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Parks Board Makes Final Ruling on Natatorium Rates

The Cuyahoga Falls Parks and Recreation Board voted down two motions, 3-2, that were aimed at making the "w/spouse" rate more inclusive.

In a controversial move, the Cuyahoga Falls Parks and Recreation Board voted down two motions, 3-2, at its meeting on Thursday night to uphold the "w/spouse" membership rate.

The motions were based on a “Memorandum of Understanding” drawn up by Cuyahoga Falls Council members Diana Colavecchio and Terry Mader and Broadman Baptist Pastors Chris McCombs and Rick Mangrum.  

The memo was viewed as a compromise measure since Mader, Mangrum and McCombs had previously opposed any change to the spousal rate.

The motions aimed to reword w/spouse to "w/spouse or second adult," said board chairman Tim Gorbach.

The amended language would have allowed for any two adults living in the same local household to receive a discount, he said.

Under the Nat's existing rate structure, the w/spouse rate applies only to heterosexual couples that hold marriage licenses recognized by the Ohio Constitution. Such couples are afforded a yearly membership discount of $260 versus those who hold individual memberships.

Board members Lorrie Shannon, Dick Sebastian and Debbie Ritzinger voted against the motions raised and seconded by Gorbach and board member Bill Santos.

In previous meetings, Shannon and Sebastian expressed concern over how an alteration could impact the gym's revenue stream after Bill Lohan -- the city's parks and recreation superintendent -- said it could create a yearly $49,000 shortfall.

The second motion arose after Colavecchio publicly addressed the board and asked it to reconsider, saying the Nat had $100,000 in savings that it could use to absorb any losses over the next two years.

Roughly 80 people were in attendance, with the crowd pretty evenly split on each side of the issue. 

The matter was first broached by when he and his husband, Coty May, were told by Natatorium staff in January that they could not receive the spousal discount because their Washington D.C.-based marriage wasn't recognized by the Ohio Constitution.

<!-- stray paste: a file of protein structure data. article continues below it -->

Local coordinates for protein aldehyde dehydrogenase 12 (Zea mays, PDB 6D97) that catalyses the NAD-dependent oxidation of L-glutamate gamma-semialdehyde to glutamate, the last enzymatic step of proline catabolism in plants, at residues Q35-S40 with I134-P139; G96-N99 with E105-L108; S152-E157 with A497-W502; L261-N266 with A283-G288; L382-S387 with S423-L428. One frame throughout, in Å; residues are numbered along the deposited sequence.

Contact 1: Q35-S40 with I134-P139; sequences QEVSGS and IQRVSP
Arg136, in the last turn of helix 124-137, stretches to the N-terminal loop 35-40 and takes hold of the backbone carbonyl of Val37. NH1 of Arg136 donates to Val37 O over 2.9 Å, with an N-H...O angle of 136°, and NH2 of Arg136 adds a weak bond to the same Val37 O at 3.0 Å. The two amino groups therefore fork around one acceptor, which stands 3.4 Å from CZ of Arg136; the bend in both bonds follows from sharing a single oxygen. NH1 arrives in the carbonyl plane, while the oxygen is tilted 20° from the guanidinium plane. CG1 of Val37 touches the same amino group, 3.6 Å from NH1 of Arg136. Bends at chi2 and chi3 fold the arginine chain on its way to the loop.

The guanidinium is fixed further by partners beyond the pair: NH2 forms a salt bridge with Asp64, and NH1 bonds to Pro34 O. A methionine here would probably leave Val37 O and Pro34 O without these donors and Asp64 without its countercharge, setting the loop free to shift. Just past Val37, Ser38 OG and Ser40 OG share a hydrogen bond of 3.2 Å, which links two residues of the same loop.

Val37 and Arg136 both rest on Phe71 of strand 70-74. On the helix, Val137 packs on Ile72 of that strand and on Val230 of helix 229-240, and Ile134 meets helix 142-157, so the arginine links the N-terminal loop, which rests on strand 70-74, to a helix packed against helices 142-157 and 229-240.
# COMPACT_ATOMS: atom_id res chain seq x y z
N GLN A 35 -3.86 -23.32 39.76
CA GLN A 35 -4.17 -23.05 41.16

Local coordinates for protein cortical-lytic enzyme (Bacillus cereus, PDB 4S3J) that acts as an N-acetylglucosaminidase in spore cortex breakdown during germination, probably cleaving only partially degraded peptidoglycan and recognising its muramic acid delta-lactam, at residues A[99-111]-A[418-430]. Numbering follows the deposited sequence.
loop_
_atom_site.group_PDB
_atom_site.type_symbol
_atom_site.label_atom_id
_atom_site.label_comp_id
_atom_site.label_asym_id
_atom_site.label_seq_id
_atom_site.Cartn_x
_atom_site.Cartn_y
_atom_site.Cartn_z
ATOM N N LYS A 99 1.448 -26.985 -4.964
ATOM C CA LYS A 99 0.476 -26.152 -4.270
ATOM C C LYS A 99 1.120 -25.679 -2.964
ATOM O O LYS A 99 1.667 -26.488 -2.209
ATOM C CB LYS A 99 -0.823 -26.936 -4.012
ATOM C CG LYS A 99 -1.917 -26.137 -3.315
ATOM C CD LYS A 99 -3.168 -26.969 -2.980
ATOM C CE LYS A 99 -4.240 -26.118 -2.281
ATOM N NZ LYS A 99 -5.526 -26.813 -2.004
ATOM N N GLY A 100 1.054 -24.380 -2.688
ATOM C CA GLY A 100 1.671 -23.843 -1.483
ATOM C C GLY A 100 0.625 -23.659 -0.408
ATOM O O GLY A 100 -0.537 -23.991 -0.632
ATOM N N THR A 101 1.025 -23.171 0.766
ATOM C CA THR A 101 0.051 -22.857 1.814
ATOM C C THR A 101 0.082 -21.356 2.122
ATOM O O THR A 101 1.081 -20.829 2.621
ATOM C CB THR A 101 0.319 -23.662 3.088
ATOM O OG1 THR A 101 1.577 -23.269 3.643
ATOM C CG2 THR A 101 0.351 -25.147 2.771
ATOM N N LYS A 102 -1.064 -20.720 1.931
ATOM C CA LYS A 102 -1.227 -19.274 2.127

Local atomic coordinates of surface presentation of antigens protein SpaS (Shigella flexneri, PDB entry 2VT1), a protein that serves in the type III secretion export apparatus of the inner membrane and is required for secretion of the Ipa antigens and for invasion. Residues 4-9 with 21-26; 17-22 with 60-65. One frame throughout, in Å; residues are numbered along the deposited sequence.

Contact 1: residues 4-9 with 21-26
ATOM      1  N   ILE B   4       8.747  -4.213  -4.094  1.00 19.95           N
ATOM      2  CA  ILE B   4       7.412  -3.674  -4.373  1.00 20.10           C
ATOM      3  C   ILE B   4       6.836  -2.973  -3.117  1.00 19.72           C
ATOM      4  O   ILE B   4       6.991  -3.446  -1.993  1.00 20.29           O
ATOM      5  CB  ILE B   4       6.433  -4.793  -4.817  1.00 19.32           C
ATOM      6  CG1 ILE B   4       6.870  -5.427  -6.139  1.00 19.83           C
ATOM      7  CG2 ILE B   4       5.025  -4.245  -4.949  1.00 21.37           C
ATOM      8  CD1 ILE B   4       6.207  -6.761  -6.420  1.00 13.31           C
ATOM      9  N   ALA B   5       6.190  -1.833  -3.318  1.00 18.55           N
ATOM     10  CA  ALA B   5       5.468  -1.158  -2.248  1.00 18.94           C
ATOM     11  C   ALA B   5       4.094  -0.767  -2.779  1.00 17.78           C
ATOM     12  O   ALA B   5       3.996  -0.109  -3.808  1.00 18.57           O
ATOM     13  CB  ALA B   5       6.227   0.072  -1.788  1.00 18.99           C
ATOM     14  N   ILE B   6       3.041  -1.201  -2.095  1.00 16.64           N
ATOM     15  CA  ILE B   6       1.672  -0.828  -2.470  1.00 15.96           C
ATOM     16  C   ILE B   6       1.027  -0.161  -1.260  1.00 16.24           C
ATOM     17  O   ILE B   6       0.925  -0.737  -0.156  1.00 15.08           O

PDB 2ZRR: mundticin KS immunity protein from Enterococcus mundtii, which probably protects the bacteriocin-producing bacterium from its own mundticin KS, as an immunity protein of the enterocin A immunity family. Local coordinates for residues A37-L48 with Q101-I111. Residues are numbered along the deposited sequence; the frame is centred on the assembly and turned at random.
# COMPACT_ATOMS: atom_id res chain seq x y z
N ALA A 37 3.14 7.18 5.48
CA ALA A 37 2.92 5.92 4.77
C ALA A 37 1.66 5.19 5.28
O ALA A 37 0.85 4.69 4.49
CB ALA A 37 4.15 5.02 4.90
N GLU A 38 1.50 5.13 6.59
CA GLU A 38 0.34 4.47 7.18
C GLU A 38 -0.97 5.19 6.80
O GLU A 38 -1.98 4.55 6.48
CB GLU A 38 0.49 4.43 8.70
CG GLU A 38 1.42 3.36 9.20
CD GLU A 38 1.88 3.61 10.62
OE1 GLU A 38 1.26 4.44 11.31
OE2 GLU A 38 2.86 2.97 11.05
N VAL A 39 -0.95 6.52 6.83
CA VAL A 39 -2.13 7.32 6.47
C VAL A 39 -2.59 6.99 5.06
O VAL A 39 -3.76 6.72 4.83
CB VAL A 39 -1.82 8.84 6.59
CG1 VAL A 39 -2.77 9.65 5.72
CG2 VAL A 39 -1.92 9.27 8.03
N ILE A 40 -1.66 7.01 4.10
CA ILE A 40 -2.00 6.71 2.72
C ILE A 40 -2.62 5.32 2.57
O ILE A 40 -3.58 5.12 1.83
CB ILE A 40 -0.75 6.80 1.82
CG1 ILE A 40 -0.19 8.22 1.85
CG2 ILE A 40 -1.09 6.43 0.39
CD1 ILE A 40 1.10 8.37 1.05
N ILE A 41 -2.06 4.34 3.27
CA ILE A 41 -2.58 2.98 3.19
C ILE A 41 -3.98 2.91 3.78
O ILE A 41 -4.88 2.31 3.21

Coty — a U.S. Army veteran who was injured while serving in Iraq — had used the city gym for physical therapy.

Shane May attended Thursday's meeting and offered his reasoning on why he and Coty deserved to be included.

“All I wanted was to make sure my husband got the proper treatment and respect he deserves since coming home from Iraq,” said May. “He fought tooth and nail to protect our country and our freedom and now has to come home and fight for his own.”

THOMAS KANE May 11, 2012 at 06:13 PM
PARKS BOARD AND REC;THANK YOU.I SUPPORT YOU FULLY FOR YOUR DECISION.
Frank Anderson May 11, 2012 at 10:23 PM
Absolutely disgusting. Why should I be surprised to read about the Falls discriminating against non-traditional families? They've been discriminating against black families for years. Of course this wouldn't be any different. I can only hope that parks and rec. loses more money from this poor decision and the bad publicity it has made for the city.
Earl Elevant May 12, 2012 at 05:38 AM
How about some specific examples of the Falls discriminating against black families...?
Larry Kinnan May 15, 2012 at 01:38 PM
I personally would like to applaud the work done by Pastor McCombs, Terry Mader and Diana Colavecchio in trying to work out a solution that was the best compromise that could be found. Residents should applaud these folks for their efforts.
Pastor Chris May 16, 2012 at 01:33 PM
Larry Kinnan thank you for your comments. I do believe that overall this community handled this situation well. There are no easy answers to situations like this, like some think. I was involved and I assure everyone, it is way more complex than an easy yes or no vote or a simple change. The community got involved and exercised their First Amendment rights of speech and religion. Additionally, we got involved as citizens to work for a possible solution that would be best for our community. At the end of the day, the rate change stayed the same. Everyone may not agree with the outcome, but the process, although tense at moments, is something everyone in our community should applaud.
Mike Penta May 17, 2012 at 05:29 PM
Chris, I actually disagree with the statement "the process...is something everyone in our community should applaud." Certainly you, Diana, and others worked very hard to find common ground and propose a workable solution. The problem is the Park Board didn't accept it.

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